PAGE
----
It’s a great time to be a stock market bull! A whole year’s worth of returns are being compressed into the month of November. Investors are in a bullish mood, cheering several pieces of news:
- Political stability as President Trump paves the way for the incoming Biden administration
- Biden’s appointees are hewing more to the middle of the political spectrum, including former Fed Chair Janet Yellen as Treasury Secretary
- Vaccine progress continues and rollouts should begin soon
- Fed remains dovish and markets are anticipating a potential change in December to the central bank’s asset purchase plan
- Hope springs eternal for another pandemic support package in Congress
With one trading day left in November, the S&P 500 is up 11.4%. That gain is easily dwarfed by domestic small-caps, with the Russell 2000 index up 20.7%. The Dow Jones Industrial Average broke 30,000 for the first time ever this month. And returns for international markets, on the whole, are even stronger; MSCI’s International Developed Markets index is up 17.0%, with incredible strength in Europe where the Euro Stoxx 50 rose 19%. Emerging market equities are lagging recently, but are still up 11.6% so far this month, benefitting globally-focused portfolios.
These solid returns may be just the beginning of the stock market’s holiday cheer to close out this unusual year. The best three months of the year for the S&P 500, historically, are November, December and January (https://www.yardeni.com/pub/stmktreturns.pdf).
Digging into the drivers of November’s price action tells a different story than the prior 10 months of the year. Small-caps and value are trouncing large-caps and growth. The average stock in the S&P 500 is up 15.6% in November, while the market-cap weighted index is up 11.4%. That speaks to the big rally in the past few weeks for stocks that were labeled Covid-losers as the pandemic spread in the spring.
The market is not ignoring the surge in infections, but rather is looking past it. The expected vaccine rollouts possibly by mid December give investors a timeline for returning to some semblance of normal, and lets them lean on a valuation anchor that they had to abandon when the lockdowns occurred in March.
The political news is reassuring as President-elect Biden fills out his team. The tone of the incoming government is about steading the ship of state and striking traditional themes; only a Senator Elizabeth Warren or Senator Bernie Sanders at the Commerce or Labor Departments can upset that feeling amongst Wall Street. In Congress, negotiations continue on a stimulus package to help those who are out of work and in need, however there’s no assurance a deal will be struck before New Year’s Day.
Mirroring the optimism in stocks, government bond yields are higher in November. But interestingly, real yields – which are often thought of as the market’s proxy for GDP growth – are tumbling. The Federal Reserve’s pledge to stay extremely dovish for many years partially explains the disconnect. It is somewhat concerning that equity and bond investors are not on the same page about what the future holds. Time will tell who is right.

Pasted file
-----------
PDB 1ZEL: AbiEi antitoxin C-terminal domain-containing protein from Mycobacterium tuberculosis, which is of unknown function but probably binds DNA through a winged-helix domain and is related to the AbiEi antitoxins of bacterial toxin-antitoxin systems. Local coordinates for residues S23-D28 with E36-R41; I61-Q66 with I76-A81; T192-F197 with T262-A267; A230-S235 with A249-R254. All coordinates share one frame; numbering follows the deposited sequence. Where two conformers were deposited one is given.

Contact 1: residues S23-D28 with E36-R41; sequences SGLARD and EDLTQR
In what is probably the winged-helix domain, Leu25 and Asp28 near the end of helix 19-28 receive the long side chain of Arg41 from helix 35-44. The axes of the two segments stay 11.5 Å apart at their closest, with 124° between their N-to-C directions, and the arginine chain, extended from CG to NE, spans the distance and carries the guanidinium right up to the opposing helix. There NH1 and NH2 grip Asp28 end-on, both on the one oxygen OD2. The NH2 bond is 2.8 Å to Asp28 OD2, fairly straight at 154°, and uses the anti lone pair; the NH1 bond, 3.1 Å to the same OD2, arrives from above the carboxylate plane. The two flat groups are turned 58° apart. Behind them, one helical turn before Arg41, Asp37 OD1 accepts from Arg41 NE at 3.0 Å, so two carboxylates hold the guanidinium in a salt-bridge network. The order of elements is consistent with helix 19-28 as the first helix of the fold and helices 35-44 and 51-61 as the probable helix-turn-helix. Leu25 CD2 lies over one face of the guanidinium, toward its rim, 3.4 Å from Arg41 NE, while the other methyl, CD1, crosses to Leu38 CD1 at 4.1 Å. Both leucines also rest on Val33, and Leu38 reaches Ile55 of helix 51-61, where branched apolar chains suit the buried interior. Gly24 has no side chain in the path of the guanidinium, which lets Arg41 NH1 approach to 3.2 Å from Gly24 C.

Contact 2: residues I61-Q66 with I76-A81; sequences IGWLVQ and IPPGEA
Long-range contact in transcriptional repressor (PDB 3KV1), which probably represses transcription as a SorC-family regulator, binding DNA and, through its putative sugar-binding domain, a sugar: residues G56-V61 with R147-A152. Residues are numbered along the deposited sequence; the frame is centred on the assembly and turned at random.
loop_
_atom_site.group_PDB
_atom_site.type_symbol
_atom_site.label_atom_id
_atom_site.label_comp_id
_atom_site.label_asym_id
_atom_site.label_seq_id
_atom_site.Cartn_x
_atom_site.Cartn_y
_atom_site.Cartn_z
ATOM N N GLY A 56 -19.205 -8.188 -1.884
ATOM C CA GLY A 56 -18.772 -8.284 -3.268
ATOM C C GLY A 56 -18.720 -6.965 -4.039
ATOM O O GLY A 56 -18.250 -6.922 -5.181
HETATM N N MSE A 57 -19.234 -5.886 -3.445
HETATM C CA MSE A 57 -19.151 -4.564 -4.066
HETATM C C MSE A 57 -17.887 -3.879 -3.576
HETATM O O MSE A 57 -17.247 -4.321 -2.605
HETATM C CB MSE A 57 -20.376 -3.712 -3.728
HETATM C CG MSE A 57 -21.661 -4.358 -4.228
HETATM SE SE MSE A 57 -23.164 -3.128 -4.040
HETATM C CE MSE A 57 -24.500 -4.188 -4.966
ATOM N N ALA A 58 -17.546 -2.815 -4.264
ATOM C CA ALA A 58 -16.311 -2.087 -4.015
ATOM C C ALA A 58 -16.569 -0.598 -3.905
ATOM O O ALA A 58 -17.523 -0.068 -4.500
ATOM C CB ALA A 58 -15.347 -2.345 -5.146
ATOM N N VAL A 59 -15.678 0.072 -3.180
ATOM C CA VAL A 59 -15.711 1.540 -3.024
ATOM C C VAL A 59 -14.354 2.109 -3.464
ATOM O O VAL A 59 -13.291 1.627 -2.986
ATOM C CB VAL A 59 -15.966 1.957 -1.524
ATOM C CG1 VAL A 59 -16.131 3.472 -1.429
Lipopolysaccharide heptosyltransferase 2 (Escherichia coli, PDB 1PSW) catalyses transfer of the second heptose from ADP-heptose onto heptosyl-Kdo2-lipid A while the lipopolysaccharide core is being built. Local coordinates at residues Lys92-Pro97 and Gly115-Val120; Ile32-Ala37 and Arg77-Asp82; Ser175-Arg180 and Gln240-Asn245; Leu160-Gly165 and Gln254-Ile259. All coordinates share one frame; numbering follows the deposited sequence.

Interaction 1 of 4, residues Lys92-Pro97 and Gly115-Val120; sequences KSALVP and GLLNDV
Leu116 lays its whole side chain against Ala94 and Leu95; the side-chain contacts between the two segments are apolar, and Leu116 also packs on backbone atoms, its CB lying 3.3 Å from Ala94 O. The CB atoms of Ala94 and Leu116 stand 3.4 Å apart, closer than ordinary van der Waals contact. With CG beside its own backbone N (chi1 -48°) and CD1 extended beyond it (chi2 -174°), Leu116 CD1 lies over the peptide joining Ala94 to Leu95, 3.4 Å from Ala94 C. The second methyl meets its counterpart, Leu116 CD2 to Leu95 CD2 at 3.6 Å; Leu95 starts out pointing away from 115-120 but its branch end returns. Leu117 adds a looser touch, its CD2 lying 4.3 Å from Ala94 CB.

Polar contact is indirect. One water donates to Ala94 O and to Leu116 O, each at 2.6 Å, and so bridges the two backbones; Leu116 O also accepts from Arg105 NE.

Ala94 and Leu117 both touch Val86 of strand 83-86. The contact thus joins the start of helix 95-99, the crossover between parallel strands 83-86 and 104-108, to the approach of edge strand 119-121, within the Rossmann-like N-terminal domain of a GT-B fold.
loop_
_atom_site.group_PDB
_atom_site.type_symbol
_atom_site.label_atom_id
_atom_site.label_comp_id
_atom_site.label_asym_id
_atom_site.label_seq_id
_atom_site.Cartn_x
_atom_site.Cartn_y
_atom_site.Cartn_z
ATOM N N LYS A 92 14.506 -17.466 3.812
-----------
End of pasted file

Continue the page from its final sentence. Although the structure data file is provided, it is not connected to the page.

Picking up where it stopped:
Risks remain, and not just for stocks. Investor positioning is extended, flashing warnings across asset classes and we are paying close attention to it. Positioning typically only matters at extremes, and this has been a year full of them, so we can’t rule out some choppy price action in December. However, the backdrop remains very positive for asset prices, and we believe any dips will be bought aggressively.
Gold is a good example of how extended positioning can drive prices. It was in demand as a haven, given that Treasury bond yields are so low they no longer cushion equity market losses the way they once did. Gold would also typically get a lift from a weaker dollar and falling real yields. But with the outlook for the economy and virus improving, there’s less of a need for a haven and those speculative positions are being unwound.
As real yields fall on government bonds and equities rally, credit markets are enjoying plenty of investor appetite. Spreads continue to grind lower. We believe it may be a good idea to buy weakness.
The minutes from the last Federal Reserve meeting indicated a robust discussion around the future of their asset purchases. Optimism is building in the market that they will increase the maturity of their purchases in their December meeting. Our take is different: they will strengthen the language on forward guidance but not extend the maturity at this time. That may cause a brief back-up in long-term yields that we would view as an opportunity to extend duration in light of the Fed saying it will keep rates low for the foreseeable future.
What to Watch This Week
Covid and vaccines – Post holiday, cases will spike. How much and what measures are taken to slow the spread? When will the first vaccine doses be administered? Europe has shown noticeable progress in suppressing their recent surges – can this continue?
Iran – The killing of their top nuclear scientist Friday demands a response and threatens a reinstatement of the 2015 Joint Comprehensive Plan of Action (JCPOA) under a Biden Administration. This could threaten oil supply just as the global economy is restarting. This is unlikely to weigh heavily on investor sentiment, but it’s what isn’t expected that matters.
Friday’s jobs report – Recent jobs data has weakened. What kind of momentum does the economy have as we enter the difficult winter months?
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